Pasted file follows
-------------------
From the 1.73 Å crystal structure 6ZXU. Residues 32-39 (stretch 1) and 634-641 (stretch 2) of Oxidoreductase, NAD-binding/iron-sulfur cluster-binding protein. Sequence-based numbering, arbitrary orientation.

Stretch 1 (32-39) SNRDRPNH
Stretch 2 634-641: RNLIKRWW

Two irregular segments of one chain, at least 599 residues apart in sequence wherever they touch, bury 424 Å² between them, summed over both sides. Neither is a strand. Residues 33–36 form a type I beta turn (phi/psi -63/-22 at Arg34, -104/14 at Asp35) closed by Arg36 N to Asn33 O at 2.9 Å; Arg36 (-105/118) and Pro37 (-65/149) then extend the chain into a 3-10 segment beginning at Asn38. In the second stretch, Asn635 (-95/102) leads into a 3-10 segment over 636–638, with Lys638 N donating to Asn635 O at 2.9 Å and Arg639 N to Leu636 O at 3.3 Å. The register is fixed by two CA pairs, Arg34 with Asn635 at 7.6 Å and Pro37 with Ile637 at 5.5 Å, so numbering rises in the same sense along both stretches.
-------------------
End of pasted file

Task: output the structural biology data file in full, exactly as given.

From the 1.73 Å crystal structure 6ZXU. Residues 32-39 (stretch 1) and 634-641 (stretch 2) of Oxidoreductase, NAD-binding/iron-sulfur cluster-binding protein. Sequence-based numbering, arbitrary orientation.

Stretch 1 (32-39) SNRDRPNH
Stretch 2 634-641: RNLIKRWW

Two irregular segments of one chain, at least 599 residues apart in sequence wherever they touch, bury 424 Å² between them, summed over both sides. Neither is a strand. Residues 33–36 form a type I beta turn (phi/psi -63/-22 at Arg34, -104/14 at Asp35) closed by Arg36 N to Asn33 O at 2.9 Å; Arg36 (-105/118) and Pro37 (-65/149) then extend the chain into a 3-10 segment beginning at Asn38. In the second stretch, Asn635 (-95/102) leads into a 3-10 segment over 636–638, with Lys638 N donating to Asn635 O at 2.9 Å and Arg639 N to Leu636 O at 3.3 Å. The register is fixed by two CA pairs, Arg34 with Asn635 at 7.6 Å and Pro37 with Ile637 at 5.5 Å, so numbering rises in the same sense along both stretches.